Born: 7 Mar 1744, Topsfield, Essex, Massachusetts
Married: 12 Feb 1767, Topsfield, Essex, Massachusetts
Spouse(s): Mary Duty
Died: 31 Oct 1830, Stockholm, St. Lawrence, New York
Parents: Samuel Smith and Priscilla Gould
Family Line: Silas Smith
Joseph Smith’s New England Heritage, Richard Lloyd Anderson. pg. 92, 95-97
Bless god that you Live in the Land of Liberty and bear you Selves Dutifully, and con[sc]ionably toards the authority inder whi[ch] you Live, See gods providence in the appo[int]ment of the federal constitution, and hold union and order as precious jewel.
. . .
“My Uncle Samuel who lived with my Grandfather at the time of his death after finding the condition his estate was in came to Newhampshire to council with my father on the subject. He said it was not possible to pay the debts with the property that was left under the then existing circumstances. My father not being so well acquainted with the state of affairs as his elder brother Samuel thought it might be Done. For said he I am not willing that my father who has Done so much business should have it said of him that he died in solvent and urged heart to have my uncle go on and settle the business. And he felt that the lord would prosper him in the undertaking. But my Uncle said that he had a large family and but very little property and he could not undertake Such a work without the means to do it. My father who was then in low circumstances had been in a low state of health intirely unable to labour for three years. During which time he was only able to keep the Town record as he had held the office of Town Clerk for many years. He owned a small farm in Daryfield on Merimack River a large and growing family and in consequence of his late Sickness in avery Destitute condition. Notwithstanding all my inbaresments Said my father I will undertake to settle my fathers estate and save his name from going Down to posterity as an insolvont debtor….After considerable conversation with my Uncle agreed to change places. Accordingly my father moved his family to Topsfield Ms. and attend to the business above mentioned.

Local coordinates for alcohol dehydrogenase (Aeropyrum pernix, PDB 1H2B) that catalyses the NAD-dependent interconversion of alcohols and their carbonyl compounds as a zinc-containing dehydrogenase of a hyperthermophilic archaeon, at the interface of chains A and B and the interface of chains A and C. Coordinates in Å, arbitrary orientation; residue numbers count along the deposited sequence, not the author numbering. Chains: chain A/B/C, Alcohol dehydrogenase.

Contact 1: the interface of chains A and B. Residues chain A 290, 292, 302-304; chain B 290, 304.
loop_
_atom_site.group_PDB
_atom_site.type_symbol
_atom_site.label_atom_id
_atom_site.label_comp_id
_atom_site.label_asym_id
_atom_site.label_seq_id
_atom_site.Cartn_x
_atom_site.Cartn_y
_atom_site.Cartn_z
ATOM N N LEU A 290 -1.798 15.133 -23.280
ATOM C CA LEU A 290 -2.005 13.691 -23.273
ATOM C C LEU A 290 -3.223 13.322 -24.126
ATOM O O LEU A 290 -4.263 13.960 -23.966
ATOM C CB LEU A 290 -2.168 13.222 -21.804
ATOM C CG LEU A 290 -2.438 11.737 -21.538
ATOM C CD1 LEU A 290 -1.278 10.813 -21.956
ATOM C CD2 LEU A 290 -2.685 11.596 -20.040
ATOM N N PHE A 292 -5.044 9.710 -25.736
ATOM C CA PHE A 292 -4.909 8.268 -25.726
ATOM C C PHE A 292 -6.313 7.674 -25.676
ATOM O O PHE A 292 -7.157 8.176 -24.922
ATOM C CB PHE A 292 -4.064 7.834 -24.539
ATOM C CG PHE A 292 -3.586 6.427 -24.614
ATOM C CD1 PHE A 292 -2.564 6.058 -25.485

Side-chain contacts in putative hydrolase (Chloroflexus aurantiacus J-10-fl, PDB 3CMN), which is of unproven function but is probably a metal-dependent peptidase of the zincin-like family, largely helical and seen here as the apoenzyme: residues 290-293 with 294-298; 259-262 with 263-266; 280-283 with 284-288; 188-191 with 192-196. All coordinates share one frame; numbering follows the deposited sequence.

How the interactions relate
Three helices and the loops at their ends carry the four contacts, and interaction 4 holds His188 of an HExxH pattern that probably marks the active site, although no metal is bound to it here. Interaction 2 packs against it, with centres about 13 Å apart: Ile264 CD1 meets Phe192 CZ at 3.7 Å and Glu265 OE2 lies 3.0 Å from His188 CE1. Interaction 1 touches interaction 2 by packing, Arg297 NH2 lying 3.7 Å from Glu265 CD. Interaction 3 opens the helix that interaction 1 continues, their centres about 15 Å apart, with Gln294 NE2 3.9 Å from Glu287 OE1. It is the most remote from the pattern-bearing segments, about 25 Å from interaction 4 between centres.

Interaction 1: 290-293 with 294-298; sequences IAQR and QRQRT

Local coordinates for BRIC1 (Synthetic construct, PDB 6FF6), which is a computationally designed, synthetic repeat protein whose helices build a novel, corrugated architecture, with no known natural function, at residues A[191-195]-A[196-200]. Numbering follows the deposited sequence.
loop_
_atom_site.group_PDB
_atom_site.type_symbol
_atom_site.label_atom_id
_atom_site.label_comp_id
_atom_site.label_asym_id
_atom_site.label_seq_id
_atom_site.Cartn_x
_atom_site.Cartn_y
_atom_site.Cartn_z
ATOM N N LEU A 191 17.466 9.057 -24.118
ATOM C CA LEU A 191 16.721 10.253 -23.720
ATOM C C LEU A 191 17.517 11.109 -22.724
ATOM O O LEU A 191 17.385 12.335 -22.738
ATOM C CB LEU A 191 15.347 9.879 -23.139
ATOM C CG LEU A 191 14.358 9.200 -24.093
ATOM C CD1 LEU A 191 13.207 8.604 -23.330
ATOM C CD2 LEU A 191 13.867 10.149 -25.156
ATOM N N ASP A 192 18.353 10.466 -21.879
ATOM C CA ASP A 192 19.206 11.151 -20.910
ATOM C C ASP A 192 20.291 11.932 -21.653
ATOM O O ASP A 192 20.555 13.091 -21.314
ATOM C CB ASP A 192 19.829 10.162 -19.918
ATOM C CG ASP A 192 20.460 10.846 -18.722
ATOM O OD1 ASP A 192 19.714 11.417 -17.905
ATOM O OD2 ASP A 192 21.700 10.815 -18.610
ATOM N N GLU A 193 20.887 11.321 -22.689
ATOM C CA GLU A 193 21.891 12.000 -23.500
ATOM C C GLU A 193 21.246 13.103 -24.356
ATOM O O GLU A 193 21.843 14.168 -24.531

Here my father struggled hard for about five years and made out to support his family comfortably…However by prudence and industry he had paid some part of his father’s debts.
Joseph Smith’s New England Heritage, Richard Lloyd Anderson. pg. 125, 131-133, 135, 137
Someone had expressed personal hostility by inventing or repeating a rumor about Asael’s mother and her sisters, a particularly cruel attack because Priscilla Gould Smith died before Asael was a year old. So in 1788 he wrote a private note to his Uncle, wondering aloud why anyone would defame the dead under any circumstance, and the letter shows that Asael maintained self-control in this trying situation: “I therfore Desire your adivise about the matter whether it is worth my While to Resent it properly or to pass it over in Silence and unnoticed as I Ever have Done as yet tho not without verry Disagreable fealings and hard Struggles to keep my indignation from Bursting out into foolish Resentment.”